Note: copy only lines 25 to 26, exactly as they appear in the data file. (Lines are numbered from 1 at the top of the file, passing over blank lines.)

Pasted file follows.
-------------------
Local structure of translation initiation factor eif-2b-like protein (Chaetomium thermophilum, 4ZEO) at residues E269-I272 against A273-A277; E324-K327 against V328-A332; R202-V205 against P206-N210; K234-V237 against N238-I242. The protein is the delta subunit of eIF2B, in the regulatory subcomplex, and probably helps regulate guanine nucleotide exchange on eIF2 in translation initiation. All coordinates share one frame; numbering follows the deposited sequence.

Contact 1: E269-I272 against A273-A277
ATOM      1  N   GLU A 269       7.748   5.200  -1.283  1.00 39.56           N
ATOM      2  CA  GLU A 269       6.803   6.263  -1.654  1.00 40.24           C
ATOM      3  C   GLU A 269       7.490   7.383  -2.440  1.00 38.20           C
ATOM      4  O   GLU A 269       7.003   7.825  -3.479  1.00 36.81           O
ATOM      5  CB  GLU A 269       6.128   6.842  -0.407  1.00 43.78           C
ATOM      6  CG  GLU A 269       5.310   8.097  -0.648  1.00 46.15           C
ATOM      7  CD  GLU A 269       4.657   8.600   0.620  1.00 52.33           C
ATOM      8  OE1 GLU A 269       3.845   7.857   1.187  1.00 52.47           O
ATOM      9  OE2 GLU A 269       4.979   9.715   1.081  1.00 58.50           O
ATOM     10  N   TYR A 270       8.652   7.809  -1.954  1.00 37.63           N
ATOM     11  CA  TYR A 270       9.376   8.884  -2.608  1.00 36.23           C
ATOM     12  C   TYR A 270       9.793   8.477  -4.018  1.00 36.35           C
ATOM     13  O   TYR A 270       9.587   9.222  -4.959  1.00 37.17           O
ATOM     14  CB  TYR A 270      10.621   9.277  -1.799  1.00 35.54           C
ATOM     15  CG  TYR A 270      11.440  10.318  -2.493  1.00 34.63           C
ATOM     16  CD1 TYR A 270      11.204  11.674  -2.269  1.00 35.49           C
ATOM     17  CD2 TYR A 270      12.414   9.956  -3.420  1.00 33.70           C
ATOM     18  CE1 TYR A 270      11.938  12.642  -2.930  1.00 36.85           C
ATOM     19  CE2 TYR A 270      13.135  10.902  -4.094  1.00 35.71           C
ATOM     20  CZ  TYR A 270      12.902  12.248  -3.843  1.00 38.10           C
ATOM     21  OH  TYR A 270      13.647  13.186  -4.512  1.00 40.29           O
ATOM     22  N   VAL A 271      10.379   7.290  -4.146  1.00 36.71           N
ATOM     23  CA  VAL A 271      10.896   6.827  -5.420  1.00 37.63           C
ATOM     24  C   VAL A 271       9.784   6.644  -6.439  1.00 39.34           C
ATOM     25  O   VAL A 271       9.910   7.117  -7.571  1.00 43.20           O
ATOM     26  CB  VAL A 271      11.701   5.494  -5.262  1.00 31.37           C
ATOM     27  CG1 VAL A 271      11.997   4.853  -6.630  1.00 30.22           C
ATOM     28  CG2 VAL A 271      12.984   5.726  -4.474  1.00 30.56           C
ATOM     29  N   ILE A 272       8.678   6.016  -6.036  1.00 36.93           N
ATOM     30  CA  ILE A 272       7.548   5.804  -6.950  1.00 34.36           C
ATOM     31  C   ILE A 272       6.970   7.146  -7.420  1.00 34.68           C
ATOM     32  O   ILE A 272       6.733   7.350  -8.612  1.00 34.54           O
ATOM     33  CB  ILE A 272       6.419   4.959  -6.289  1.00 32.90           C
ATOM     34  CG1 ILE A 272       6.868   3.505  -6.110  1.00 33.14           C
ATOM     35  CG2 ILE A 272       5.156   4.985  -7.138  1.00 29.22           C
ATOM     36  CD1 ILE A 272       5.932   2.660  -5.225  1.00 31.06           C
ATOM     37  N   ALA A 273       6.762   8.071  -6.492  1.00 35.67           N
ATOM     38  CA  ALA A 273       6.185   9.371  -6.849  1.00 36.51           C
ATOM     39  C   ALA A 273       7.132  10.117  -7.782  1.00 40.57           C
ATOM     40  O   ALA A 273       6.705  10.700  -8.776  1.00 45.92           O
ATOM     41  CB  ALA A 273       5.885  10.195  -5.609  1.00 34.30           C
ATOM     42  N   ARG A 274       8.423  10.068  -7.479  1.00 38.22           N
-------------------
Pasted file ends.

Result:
ATOM     23  CA  VAL A 271      10.896   6.827  -5.420  1.00 37.63           C
ATOM     24  C   VAL A 271       9.784   6.644  -6.439  1.00 39.34           C